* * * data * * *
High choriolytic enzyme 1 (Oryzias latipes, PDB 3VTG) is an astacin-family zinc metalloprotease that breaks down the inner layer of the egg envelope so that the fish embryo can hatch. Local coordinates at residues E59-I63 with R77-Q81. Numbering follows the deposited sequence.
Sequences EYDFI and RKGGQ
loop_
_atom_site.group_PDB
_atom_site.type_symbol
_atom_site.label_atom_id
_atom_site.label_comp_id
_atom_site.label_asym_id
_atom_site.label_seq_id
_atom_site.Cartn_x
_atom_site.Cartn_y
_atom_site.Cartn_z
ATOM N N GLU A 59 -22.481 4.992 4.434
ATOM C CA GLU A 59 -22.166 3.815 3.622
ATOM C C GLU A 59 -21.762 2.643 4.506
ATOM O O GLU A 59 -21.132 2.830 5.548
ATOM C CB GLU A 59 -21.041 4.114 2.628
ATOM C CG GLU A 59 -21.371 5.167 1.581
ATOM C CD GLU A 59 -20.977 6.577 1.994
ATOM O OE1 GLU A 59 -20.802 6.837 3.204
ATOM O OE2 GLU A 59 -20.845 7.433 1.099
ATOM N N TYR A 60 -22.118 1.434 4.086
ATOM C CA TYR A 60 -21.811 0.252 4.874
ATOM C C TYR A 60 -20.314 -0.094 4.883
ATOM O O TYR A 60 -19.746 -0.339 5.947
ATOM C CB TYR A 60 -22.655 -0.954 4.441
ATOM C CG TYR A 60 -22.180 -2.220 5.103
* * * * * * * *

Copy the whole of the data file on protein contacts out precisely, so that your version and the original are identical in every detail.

High choriolytic enzyme 1 (Oryzias latipes, PDB 3VTG) is an astacin-family zinc metalloprotease that breaks down the inner layer of the egg envelope so that the fish embryo can hatch. Local coordinates at residues E59-I63 with R77-Q81. Numbering follows the deposited sequence.
Sequences EYDFI and RKGGQ
loop_
_atom_site.group_PDB
_atom_site.type_symbol
_atom_site.label_atom_id
_atom_site.label_comp_id
_atom_site.label_asym_id
_atom_site.label_seq_id
_atom_site.Cartn_x
_atom_site.Cartn_y
_atom_site.Cartn_z
ATOM N N GLU A 59 -22.481 4.992 4.434
ATOM C CA GLU A 59 -22.166 3.815 3.622
ATOM C C GLU A 59 -21.762 2.643 4.506
ATOM O O GLU A 59 -21.132 2.830 5.548
ATOM C CB GLU A 59 -21.041 4.114 2.628
ATOM C CG GLU A 59 -21.371 5.167 1.581
ATOM C CD GLU A 59 -20.977 6.577 1.994
ATOM O OE1 GLU A 59 -20.802 6.837 3.204
ATOM O OE2 GLU A 59 -20.845 7.433 1.099
ATOM N N TYR A 60 -22.118 1.434 4.086
ATOM C CA TYR A 60 -21.811 0.252 4.874
ATOM C C TYR A 60 -20.314 -0.094 4.883
ATOM O O TYR A 60 -19.746 -0.339 5.947
ATOM C CB TYR A 60 -22.655 -0.954 4.441
ATOM C CG TYR A 60 -22.180 -2.220 5.103